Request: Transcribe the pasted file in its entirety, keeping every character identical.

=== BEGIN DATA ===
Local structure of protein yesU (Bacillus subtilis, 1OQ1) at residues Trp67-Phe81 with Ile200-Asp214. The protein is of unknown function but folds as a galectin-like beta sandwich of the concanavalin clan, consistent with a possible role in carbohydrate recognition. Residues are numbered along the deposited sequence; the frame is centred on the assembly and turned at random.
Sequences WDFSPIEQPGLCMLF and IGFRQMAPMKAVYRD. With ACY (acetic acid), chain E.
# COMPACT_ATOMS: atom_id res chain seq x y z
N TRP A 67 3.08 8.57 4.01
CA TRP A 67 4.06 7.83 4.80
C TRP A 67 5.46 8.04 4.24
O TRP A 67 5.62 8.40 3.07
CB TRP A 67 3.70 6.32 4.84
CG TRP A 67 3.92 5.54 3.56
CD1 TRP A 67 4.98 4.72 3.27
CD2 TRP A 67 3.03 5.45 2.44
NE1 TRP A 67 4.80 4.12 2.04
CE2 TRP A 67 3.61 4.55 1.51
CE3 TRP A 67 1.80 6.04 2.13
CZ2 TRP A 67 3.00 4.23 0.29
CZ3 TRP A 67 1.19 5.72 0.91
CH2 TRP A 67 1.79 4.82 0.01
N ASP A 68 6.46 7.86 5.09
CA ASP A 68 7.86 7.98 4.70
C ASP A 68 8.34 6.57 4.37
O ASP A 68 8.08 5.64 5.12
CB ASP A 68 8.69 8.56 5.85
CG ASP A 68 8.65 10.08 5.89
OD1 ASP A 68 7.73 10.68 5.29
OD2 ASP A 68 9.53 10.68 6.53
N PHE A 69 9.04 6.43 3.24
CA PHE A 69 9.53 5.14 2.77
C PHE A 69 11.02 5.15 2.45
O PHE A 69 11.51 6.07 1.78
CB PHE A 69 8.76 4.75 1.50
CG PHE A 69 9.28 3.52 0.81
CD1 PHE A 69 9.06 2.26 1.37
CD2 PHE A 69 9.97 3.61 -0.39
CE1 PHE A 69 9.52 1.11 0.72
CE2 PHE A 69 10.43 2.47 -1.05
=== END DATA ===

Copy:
Local structure of protein yesU (Bacillus subtilis, 1OQ1) at residues Trp67-Phe81 with Ile200-Asp214. The protein is of unknown function but folds as a galectin-like beta sandwich of the concanavalin clan, consistent with a possible role in carbohydrate recognition. Residues are numbered along the deposited sequence; the frame is centred on the assembly and turned at random.
Sequences WDFSPIEQPGLCMLF and IGFRQMAPMKAVYRD. With ACY (acetic acid), chain E.
# COMPACT_ATOMS: atom_id res chain seq x y z
N TRP A 67 3.08 8.57 4.01
CA TRP A 67 4.06 7.83 4.80
C TRP A 67 5.46 8.04 4.24
O TRP A 67 5.62 8.40 3.07
CB TRP A 67 3.70 6.32 4.84
CG TRP A 67 3.92 5.54 3.56
CD1 TRP A 67 4.98 4.72 3.27
CD2 TRP A 67 3.03 5.45 2.44
NE1 TRP A 67 4.80 4.12 2.04
CE2 TRP A 67 3.61 4.55 1.51
CE3 TRP A 67 1.80 6.04 2.13
CZ2 TRP A 67 3.00 4.23 0.29
CZ3 TRP A 67 1.19 5.72 0.91
CH2 TRP A 67 1.79 4.82 0.01
N ASP A 68 6.46 7.86 5.09
CA ASP A 68 7.86 7.98 4.70
C ASP A 68 8.34 6.57 4.37
O ASP A 68 8.08 5.64 5.12
CB ASP A 68 8.69 8.56 5.85
CG ASP A 68 8.65 10.08 5.89
OD1 ASP A 68 7.73 10.68 5.29
OD2 ASP A 68 9.53 10.68 6.53
N PHE A 69 9.04 6.43 3.24
CA PHE A 69 9.53 5.14 2.77
C PHE A 69 11.02 5.15 2.45
O PHE A 69 11.51 6.07 1.78
CB PHE A 69 8.76 4.75 1.50
CG PHE A 69 9.28 3.52 0.81
CD1 PHE A 69 9.06 2.26 1.37
CD2 PHE A 69 9.97 3.61 -0.39
CE1 PHE A 69 9.52 1.11 0.72
CE2 PHE A 69 10.43 2.47 -1.05